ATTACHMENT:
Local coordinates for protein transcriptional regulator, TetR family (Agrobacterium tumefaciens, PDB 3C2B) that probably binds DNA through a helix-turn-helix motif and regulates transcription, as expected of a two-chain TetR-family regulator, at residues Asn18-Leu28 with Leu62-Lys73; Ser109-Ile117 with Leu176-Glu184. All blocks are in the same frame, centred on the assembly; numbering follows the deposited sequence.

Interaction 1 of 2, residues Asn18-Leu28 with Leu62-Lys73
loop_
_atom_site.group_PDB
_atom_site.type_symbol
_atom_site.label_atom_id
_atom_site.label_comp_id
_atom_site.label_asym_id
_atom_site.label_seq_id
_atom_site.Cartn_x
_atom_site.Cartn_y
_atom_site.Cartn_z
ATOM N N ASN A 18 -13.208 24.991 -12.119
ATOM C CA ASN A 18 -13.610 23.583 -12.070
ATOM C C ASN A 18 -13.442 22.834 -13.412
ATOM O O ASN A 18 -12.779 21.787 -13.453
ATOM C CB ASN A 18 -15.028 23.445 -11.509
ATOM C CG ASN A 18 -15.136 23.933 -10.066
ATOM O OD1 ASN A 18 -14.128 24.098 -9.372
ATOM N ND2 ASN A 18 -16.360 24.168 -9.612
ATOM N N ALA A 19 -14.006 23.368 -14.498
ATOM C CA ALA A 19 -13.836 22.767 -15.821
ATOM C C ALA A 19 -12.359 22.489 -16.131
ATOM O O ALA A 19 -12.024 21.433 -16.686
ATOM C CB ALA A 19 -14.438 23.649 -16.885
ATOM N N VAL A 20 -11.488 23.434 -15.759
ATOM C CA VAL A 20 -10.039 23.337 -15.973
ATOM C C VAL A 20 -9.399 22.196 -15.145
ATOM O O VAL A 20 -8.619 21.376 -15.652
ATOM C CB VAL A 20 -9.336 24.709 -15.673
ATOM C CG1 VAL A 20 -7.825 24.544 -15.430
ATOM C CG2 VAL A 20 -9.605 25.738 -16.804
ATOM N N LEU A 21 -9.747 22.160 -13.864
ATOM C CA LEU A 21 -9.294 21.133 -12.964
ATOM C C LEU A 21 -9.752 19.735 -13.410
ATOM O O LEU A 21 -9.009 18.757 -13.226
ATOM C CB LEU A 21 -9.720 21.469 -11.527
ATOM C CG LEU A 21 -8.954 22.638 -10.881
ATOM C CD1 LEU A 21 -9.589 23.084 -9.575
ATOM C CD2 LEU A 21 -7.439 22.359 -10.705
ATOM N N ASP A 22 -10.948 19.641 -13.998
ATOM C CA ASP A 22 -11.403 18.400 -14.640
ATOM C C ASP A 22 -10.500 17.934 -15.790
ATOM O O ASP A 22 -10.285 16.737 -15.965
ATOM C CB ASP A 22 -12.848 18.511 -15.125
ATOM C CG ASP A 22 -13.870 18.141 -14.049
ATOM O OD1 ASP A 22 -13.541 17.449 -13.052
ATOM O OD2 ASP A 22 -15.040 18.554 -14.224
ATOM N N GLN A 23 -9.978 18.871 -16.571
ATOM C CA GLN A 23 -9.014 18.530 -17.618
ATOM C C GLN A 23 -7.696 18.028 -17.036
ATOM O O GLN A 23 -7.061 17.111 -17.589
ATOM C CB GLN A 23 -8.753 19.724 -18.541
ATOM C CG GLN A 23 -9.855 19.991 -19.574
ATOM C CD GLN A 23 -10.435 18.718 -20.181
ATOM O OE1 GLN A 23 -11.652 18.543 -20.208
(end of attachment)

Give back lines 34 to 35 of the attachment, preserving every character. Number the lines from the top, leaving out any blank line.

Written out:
ATOM C CA LEU A 21 -9.294 21.133 -12.964
ATOM C C LEU A 21 -9.752 19.735 -13.410